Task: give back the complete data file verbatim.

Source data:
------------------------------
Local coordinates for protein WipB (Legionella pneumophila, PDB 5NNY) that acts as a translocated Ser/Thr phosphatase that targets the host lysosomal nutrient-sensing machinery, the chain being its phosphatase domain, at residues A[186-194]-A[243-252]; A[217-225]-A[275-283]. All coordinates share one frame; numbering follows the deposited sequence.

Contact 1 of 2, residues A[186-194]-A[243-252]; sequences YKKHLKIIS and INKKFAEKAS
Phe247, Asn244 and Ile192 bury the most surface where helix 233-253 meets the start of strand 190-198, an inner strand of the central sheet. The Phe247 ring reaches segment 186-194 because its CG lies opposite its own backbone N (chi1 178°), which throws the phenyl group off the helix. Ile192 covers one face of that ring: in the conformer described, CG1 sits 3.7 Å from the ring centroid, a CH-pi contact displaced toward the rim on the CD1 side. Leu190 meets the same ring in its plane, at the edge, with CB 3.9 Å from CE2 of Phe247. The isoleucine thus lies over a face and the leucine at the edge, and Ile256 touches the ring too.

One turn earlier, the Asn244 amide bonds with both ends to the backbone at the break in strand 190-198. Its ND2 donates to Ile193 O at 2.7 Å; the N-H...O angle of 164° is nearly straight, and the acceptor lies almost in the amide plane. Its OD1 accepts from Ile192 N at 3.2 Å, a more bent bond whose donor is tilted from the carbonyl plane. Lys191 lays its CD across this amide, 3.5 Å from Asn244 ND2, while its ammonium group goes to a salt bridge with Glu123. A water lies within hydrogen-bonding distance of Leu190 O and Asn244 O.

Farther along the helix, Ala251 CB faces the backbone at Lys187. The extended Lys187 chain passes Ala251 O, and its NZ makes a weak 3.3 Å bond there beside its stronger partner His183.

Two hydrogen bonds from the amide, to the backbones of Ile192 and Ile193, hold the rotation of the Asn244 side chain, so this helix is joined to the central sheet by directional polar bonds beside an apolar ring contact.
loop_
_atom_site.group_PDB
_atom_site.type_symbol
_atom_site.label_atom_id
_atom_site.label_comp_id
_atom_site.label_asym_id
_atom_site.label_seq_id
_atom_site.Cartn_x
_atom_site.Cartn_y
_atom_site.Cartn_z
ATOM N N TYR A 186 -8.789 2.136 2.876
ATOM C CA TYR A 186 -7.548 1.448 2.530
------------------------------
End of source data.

Local coordinates for protein WipB (Legionella pneumophila, PDB 5NNY) that acts as a translocated Ser/Thr phosphatase that targets the host lysosomal nutrient-sensing machinery, the chain being its phosphatase domain, at residues A[186-194]-A[243-252]; A[217-225]-A[275-283]. All coordinates share one frame; numbering follows the deposited sequence.

Contact 1 of 2, residues A[186-194]-A[243-252]; sequences YKKHLKIIS and INKKFAEKAS
Phe247, Asn244 and Ile192 bury the most surface where helix 233-253 meets the start of strand 190-198, an inner strand of the central sheet. The Phe247 ring reaches segment 186-194 because its CG lies opposite its own backbone N (chi1 178°), which throws the phenyl group off the helix. Ile192 covers one face of that ring: in the conformer described, CG1 sits 3.7 Å from the ring centroid, a CH-pi contact displaced toward the rim on the CD1 side. Leu190 meets the same ring in its plane, at the edge, with CB 3.9 Å from CE2 of Phe247. The isoleucine thus lies over a face and the leucine at the edge, and Ile256 touches the ring too.

One turn earlier, the Asn244 amide bonds with both ends to the backbone at the break in strand 190-198. Its ND2 donates to Ile193 O at 2.7 Å; the N-H...O angle of 164° is nearly straight, and the acceptor lies almost in the amide plane. Its OD1 accepts from Ile192 N at 3.2 Å, a more bent bond whose donor is tilted from the carbonyl plane. Lys191 lays its CD across this amide, 3.5 Å from Asn244 ND2, while its ammonium group goes to a salt bridge with Glu123. A water lies within hydrogen-bonding distance of Leu190 O and Asn244 O.

Farther along the helix, Ala251 CB faces the backbone at Lys187. The extended Lys187 chain passes Ala251 O, and its NZ makes a weak 3.3 Å bond there beside its stronger partner His183.

Two hydrogen bonds from the amide, to the backbones of Ile192 and Ile193, hold the rotation of the Asn244 side chain, so this helix is joined to the central sheet by directional polar bonds beside an apolar ring contact.
loop_
_atom_site.group_PDB
_atom_site.type_symbol
_atom_site.label_atom_id
_atom_site.label_comp_id
_atom_site.label_asym_id
_atom_site.label_seq_id
_atom_site.Cartn_x
_atom_site.Cartn_y
_atom_site.Cartn_z
ATOM N N TYR A 186 -8.789 2.136 2.876
ATOM C CA TYR A 186 -7.548 1.448 2.530